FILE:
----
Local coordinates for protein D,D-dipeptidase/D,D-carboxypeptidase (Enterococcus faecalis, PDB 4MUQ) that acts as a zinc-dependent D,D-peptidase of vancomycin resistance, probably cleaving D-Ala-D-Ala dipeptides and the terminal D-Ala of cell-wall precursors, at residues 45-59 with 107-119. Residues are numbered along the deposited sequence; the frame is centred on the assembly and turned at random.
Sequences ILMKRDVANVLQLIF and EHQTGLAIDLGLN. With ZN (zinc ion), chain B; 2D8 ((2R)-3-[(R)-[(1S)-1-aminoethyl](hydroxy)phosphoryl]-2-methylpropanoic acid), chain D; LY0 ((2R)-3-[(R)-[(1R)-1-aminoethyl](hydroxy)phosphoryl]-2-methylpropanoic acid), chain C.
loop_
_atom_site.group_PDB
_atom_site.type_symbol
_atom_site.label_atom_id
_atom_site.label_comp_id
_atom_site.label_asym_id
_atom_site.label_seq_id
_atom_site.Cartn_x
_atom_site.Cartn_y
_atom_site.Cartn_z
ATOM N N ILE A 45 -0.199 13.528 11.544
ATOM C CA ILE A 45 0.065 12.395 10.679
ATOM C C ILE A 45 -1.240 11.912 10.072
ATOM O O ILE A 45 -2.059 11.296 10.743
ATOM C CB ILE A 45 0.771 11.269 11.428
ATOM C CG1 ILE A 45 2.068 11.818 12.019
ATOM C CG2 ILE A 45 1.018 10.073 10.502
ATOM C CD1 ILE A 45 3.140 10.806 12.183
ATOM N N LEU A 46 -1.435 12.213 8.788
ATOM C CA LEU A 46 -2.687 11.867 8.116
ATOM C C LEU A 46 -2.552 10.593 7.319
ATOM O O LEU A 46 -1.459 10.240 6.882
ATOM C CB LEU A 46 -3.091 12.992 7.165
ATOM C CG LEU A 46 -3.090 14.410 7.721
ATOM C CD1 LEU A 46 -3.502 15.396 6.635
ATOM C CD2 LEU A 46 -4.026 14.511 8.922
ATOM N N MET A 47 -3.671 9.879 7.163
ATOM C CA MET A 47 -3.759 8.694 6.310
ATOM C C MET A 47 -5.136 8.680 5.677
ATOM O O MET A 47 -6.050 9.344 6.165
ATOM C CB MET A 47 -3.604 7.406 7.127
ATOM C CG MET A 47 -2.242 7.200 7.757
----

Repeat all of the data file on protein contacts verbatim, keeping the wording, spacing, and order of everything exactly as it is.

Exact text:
Local coordinates for protein D,D-dipeptidase/D,D-carboxypeptidase (Enterococcus faecalis, PDB 4MUQ) that acts as a zinc-dependent D,D-peptidase of vancomycin resistance, probably cleaving D-Ala-D-Ala dipeptides and the terminal D-Ala of cell-wall precursors, at residues 45-59 with 107-119. Residues are numbered along the deposited sequence; the frame is centred on the assembly and turned at random.
Sequences ILMKRDVANVLQLIF and EHQTGLAIDLGLN. With ZN (zinc ion), chain B; 2D8 ((2R)-3-[(R)-[(1S)-1-aminoethyl](hydroxy)phosphoryl]-2-methylpropanoic acid), chain D; LY0 ((2R)-3-[(R)-[(1R)-1-aminoethyl](hydroxy)phosphoryl]-2-methylpropanoic acid), chain C.
loop_
_atom_site.group_PDB
_atom_site.type_symbol
_atom_site.label_atom_id
_atom_site.label_comp_id
_atom_site.label_asym_id
_atom_site.label_seq_id
_atom_site.Cartn_x
_atom_site.Cartn_y
_atom_site.Cartn_z
ATOM N N ILE A 45 -0.199 13.528 11.544
ATOM C CA ILE A 45 0.065 12.395 10.679
ATOM C C ILE A 45 -1.240 11.912 10.072
ATOM O O ILE A 45 -2.059 11.296 10.743
ATOM C CB ILE A 45 0.771 11.269 11.428
ATOM C CG1 ILE A 45 2.068 11.818 12.019
ATOM C CG2 ILE A 45 1.018 10.073 10.502
ATOM C CD1 ILE A 45 3.140 10.806 12.183
ATOM N N LEU A 46 -1.435 12.213 8.788
ATOM C CA LEU A 46 -2.687 11.867 8.116
ATOM C C LEU A 46 -2.552 10.593 7.319
ATOM O O LEU A 46 -1.459 10.240 6.882
ATOM C CB LEU A 46 -3.091 12.992 7.165
ATOM C CG LEU A 46 -3.090 14.410 7.721
ATOM C CD1 LEU A 46 -3.502 15.396 6.635
ATOM C CD2 LEU A 46 -4.026 14.511 8.922
ATOM N N MET A 47 -3.671 9.879 7.163
ATOM C CA MET A 47 -3.759 8.694 6.310
ATOM C C MET A 47 -5.136 8.680 5.677
ATOM O O MET A 47 -6.050 9.344 6.165
ATOM C CB MET A 47 -3.604 7.406 7.127
ATOM C CG MET A 47 -2.242 7.200 7.757